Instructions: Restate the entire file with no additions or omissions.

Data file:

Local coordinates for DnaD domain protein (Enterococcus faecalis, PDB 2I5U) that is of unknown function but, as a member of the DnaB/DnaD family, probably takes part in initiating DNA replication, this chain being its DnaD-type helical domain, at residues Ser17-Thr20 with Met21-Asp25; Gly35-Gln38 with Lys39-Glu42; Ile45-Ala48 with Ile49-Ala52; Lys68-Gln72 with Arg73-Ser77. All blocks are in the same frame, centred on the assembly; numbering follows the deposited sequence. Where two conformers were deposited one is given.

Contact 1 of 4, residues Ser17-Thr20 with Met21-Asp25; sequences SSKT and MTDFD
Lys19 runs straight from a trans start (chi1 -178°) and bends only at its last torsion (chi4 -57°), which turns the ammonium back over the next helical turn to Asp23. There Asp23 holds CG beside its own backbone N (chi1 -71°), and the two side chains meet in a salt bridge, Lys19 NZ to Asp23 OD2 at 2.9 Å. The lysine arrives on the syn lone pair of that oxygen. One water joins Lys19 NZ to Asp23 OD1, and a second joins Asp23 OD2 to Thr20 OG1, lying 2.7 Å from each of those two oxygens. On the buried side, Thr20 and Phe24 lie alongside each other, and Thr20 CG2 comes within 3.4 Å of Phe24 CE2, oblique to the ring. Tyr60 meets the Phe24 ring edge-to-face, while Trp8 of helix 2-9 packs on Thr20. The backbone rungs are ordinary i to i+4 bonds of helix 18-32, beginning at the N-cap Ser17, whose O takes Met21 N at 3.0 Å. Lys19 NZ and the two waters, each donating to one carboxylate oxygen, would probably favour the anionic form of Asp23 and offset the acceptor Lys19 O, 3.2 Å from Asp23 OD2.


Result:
Local coordinates for DnaD domain protein (Enterococcus faecalis, PDB 2I5U) that is of unknown function but, as a member of the DnaB/DnaD family, probably takes part in initiating DNA replication, this chain being its DnaD-type helical domain, at residues Ser17-Thr20 with Met21-Asp25; Gly35-Gln38 with Lys39-Glu42; Ile45-Ala48 with Ile49-Ala52; Lys68-Gln72 with Arg73-Ser77. All blocks are in the same frame, centred on the assembly; numbering follows the deposited sequence. Where two conformers were deposited one is given.

Contact 1 of 4, residues Ser17-Thr20 with Met21-Asp25; sequences SSKT and MTDFD
Lys19 runs straight from a trans start (chi1 -178°) and bends only at its last torsion (chi4 -57°), which turns the ammonium back over the next helical turn to Asp23. There Asp23 holds CG beside its own backbone N (chi1 -71°), and the two side chains meet in a salt bridge, Lys19 NZ to Asp23 OD2 at 2.9 Å. The lysine arrives on the syn lone pair of that oxygen. One water joins Lys19 NZ to Asp23 OD1, and a second joins Asp23 OD2 to Thr20 OG1, lying 2.7 Å from each of those two oxygens. On the buried side, Thr20 and Phe24 lie alongside each other, and Thr20 CG2 comes within 3.4 Å of Phe24 CE2, oblique to the ring. Tyr60 meets the Phe24 ring edge-to-face, while Trp8 of helix 2-9 packs on Thr20. The backbone rungs are ordinary i to i+4 bonds of helix 18-32, beginning at the N-cap Ser17, whose O takes Met21 N at 3.0 Å. Lys19 NZ and the two waters, each donating to one carboxylate oxygen, would probably favour the anionic form of Asp23 and offset the acceptor Lys19 O, 3.2 Å from Asp23 OD2.